Potash Corp., Agrium agree to merger that would create $36B agriculture giant

Saskatoon-based Potash Corporation of Saskatchewan and Agrium Inc. of Calgary have agreed to merge in a deal that would produce a fertilizer giant worth more than $36 billion.

Deal comes as fertilizer industry struggles with plummeting prices, down over 80% in 8 years

A glut of potash on the world market has caused prices to plunge and led to layoffs and mine closures across the industry. (Sergei Karpukhin/Reuters)

Potash Corporation of Saskatchewan and Agrium Inc. of Calgary have agreed to merge in a deal that would create a global agricultural giant with an enterprise value of $36 billion US.

The deal would bring together Saskatoon-based PotashCorp's huge fertilizer mines with Agrium's extensive global direct-to-farmer retail network to create an agricultural colossus.

The new firm would be the world's No. 1 producer of potash and No. 2 producer of nitrogen fertilizer with operations in 18 countries and more than 20,000 employees worldwide.

Under terms of the proposed deal, existing Potash shareholders would get 0.4 shares in the new company for every Potash share they own. Agrium shareholders would see their shares converted into 2.23 shares in the new and as yet unnamed company, which would be headquartered in Saskatoon but also have offices in Calgary.

At those ratios, Potash shareholders would own 52 per cent of the new company, while Agrium owners would hold the other 48 per cent. The deal is expected to close in mid-2017.

"I look at the strategic fit and I look at combining the world's largest fertilizer with the world's largest agricultural retailer," said Chuck Magro, the CEO of Agrium and the man who would have the same role at the new company. "That makes an awful lot of sense to me."

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Shares in both companies were largely unchanged on the TSX on Monday, but both stocks saw jumps in their share prices earlier this month when rumours of a merger started to circulate. 

"This was the rare deal where both shares went up," said David Baskin, president of Baskin Wealth Management. "I think that's because investors saw benefits for both."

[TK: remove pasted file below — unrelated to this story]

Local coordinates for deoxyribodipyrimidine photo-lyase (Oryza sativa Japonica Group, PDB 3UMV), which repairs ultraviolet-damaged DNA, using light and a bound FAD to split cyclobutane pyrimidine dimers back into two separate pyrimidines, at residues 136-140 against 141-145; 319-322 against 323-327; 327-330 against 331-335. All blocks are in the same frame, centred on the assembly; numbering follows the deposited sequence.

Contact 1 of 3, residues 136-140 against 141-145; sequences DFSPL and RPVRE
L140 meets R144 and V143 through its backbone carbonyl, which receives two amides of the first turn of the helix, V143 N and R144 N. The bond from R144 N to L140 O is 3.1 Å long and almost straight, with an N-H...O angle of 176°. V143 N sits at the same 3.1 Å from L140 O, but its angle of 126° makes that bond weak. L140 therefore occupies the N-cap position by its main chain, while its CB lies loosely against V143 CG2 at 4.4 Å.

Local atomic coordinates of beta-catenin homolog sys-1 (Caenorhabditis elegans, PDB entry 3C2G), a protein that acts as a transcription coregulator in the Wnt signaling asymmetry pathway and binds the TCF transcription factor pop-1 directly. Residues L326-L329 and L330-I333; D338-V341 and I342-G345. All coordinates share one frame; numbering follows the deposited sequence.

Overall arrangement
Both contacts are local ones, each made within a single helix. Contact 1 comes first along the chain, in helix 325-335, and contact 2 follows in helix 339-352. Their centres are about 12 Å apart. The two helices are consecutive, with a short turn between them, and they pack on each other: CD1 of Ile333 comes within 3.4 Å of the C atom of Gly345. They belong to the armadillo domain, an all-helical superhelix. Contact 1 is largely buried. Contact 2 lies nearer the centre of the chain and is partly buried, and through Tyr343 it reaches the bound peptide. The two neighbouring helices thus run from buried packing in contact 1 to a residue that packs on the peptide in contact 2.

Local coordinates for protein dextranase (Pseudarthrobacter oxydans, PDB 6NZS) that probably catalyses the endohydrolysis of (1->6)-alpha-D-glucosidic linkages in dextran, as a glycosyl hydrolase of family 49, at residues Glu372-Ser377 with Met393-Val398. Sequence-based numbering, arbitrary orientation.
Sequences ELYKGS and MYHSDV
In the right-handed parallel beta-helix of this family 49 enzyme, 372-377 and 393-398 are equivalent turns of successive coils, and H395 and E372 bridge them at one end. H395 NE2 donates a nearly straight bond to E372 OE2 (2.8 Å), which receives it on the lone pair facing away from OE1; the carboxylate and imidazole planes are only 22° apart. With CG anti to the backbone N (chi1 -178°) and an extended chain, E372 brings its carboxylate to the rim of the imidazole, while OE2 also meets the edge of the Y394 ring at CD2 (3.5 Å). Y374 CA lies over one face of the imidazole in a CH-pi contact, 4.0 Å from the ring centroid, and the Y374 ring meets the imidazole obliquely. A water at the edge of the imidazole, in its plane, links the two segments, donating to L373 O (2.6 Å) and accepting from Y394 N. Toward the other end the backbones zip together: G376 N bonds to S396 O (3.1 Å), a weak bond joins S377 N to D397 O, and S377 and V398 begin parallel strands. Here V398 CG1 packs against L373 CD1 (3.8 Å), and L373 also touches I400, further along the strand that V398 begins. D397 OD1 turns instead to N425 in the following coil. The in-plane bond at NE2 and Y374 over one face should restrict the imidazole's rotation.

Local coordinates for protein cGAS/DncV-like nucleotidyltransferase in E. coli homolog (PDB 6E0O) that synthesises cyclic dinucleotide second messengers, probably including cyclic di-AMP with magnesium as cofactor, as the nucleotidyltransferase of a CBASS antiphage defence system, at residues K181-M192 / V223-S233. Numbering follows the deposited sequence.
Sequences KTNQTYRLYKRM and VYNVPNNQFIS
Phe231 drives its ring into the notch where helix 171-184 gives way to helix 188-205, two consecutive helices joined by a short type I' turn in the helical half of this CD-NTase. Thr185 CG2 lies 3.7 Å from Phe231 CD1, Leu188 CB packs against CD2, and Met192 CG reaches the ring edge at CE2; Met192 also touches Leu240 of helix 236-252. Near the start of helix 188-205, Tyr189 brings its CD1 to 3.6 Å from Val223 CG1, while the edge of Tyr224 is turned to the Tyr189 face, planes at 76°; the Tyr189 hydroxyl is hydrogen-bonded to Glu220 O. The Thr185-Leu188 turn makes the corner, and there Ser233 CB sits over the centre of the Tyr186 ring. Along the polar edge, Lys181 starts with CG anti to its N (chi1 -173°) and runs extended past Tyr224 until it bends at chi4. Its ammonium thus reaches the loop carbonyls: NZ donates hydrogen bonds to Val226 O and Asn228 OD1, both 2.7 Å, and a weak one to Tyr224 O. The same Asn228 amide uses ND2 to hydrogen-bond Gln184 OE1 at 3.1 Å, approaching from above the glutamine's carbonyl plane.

Tough agricultural market

The proposed deal comes as the fertilizer industry struggles with a steep drop in prices in recent years following a ramp-up of production and the breakup of a Russia-Belarus potash trading cartel in 2013.

PotashCorp reported an average realized price in the second quarter of $154 US per tonne compared with $273 per tonne a year ago, and well off the 2008 peak of around $900 a tonne — a drop of more than 80 per cent in eight years.

Analysts expect the combined company would be better able to control fertilizer output and may lead to mine closures.

Potash companies have already made moves this year to cut costs and production, with PotashCorp shutting its recently opened Picadilly mine in New Brunswick in January and temporarily closing some Saskatchewan mines. U.S.-based Mosaic Co. has closed its potash mine near Colonsay, Sask., until market conditions improve.

Earlier consolidation attempts

The industry has looked for consolidation in the past, with PotashCorp pushing for an $8.7-billion US takeover of K+S Group last year that was rebuffed by the German fertilizer group.

PotashCorp itself was the target of a $38.6-billion US takeover bid by BHP Billiton in 2010, but the Canadian government ultimately blocked the offer as not having enough net benefit for Canada.

Analysts expect the deal to face less scrutiny than the BHP proposal because both companies are Canadian, but it will still have to go through regulatory and Competition Bureau approvals.

Potash merger

7 years ago
Duration 6:12
Business Prof. Brooke Dobni on merger talks between Potash Corp. and Agrium

While the all-Canadian nature of the tie-up might please regulators on one front, the deal won't be without regulatory hurdles.

The combined company would control about 60 per cent of North America's potash, up from 50 per cent currently and at "a level that could prompt asset divestitures," TD Securities analyst Greg Barnes said. "We believe that any forced divestitures of potash assets would meaningfully reduce the rationale for the transaction."

Others noted the deal will have problems in the U.S., too as the merger would leave just two major companies in North America that produce potash — the Agrium/Potash venture, and U.S. firm Mosaic.

"This deal has some real antitrust concerns," said Seth Bloom, a U.S. justice department veteran who is now at Bloom Strategic Consulting.

Farmer concerned 

The merger is a concern for at least one farmer in Saskatchewan.

Laurent Denis has been farming in St. Denis for 35 years and said he uses potash on his farm. The community is located about 40 kilometres east of Saskatoon. 

Farmer Laurent Denis says consumers should be worried the merger will lead to higher prices. (CBC)

Denis suspects the merger will lead to higher prices for consumers. 

"The merging of those two large corporations is never good news for the consumer, Denis said. "It certainly will not drive the price down, that's for sure. I can almost guarantee." 

He compared the merger with the wheat pool forming into Viterra in 2007, and said the Canadian consumer should be worried about the loss of more member-based organizations.  

"These large corporations, whose interest is solely the shareholder and their profit, have no regard really for the consumer, and that is my biggest concern."

The Saskatchewan government formed PotashCorp in 1975 as a Crown corporation before it was privatized in 1989.

Agrium was founded in 1931 as part of Cominco and became a publicly traded company in 1993.

With files from The Canadian Press and Reuters